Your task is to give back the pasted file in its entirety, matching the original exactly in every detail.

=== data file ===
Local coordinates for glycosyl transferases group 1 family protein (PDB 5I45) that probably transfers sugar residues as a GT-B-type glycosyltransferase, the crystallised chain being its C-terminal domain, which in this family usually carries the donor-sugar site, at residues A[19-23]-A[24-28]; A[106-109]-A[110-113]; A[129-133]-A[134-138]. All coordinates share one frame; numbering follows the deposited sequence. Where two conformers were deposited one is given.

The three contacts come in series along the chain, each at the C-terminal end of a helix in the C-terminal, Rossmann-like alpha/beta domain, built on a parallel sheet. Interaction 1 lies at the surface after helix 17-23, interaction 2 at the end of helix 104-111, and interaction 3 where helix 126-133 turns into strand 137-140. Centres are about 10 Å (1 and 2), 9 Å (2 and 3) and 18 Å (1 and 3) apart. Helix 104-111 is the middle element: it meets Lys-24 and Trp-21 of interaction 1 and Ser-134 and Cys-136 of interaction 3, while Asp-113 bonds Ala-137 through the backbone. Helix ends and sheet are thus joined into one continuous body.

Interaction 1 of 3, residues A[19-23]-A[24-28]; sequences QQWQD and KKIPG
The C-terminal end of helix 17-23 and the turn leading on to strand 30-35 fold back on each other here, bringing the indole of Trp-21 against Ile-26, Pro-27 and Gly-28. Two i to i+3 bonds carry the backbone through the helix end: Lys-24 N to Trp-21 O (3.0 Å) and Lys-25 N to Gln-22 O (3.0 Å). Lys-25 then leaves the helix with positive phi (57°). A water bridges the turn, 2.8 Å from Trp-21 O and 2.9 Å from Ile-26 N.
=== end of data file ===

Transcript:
Local coordinates for glycosyl transferases group 1 family protein (PDB 5I45) that probably transfers sugar residues as a GT-B-type glycosyltransferase, the crystallised chain being its C-terminal domain, which in this family usually carries the donor-sugar site, at residues A[19-23]-A[24-28]; A[106-109]-A[110-113]; A[129-133]-A[134-138]. All coordinates share one frame; numbering follows the deposited sequence. Where two conformers were deposited one is given.

The three contacts come in series along the chain, each at the C-terminal end of a helix in the C-terminal, Rossmann-like alpha/beta domain, built on a parallel sheet. Interaction 1 lies at the surface after helix 17-23, interaction 2 at the end of helix 104-111, and interaction 3 where helix 126-133 turns into strand 137-140. Centres are about 10 Å (1 and 2), 9 Å (2 and 3) and 18 Å (1 and 3) apart. Helix 104-111 is the middle element: it meets Lys-24 and Trp-21 of interaction 1 and Ser-134 and Cys-136 of interaction 3, while Asp-113 bonds Ala-137 through the backbone. Helix ends and sheet are thus joined into one continuous body.

Interaction 1 of 3, residues A[19-23]-A[24-28]; sequences QQWQD and KKIPG
The C-terminal end of helix 17-23 and the turn leading on to strand 30-35 fold back on each other here, bringing the indole of Trp-21 against Ile-26, Pro-27 and Gly-28. Two i to i+3 bonds carry the backbone through the helix end: Lys-24 N to Trp-21 O (3.0 Å) and Lys-25 N to Gln-22 O (3.0 Å). Lys-25 then leaves the helix with positive phi (57°). A water bridges the turn, 2.8 Å from Trp-21 O and 2.9 Å from Ile-26 N.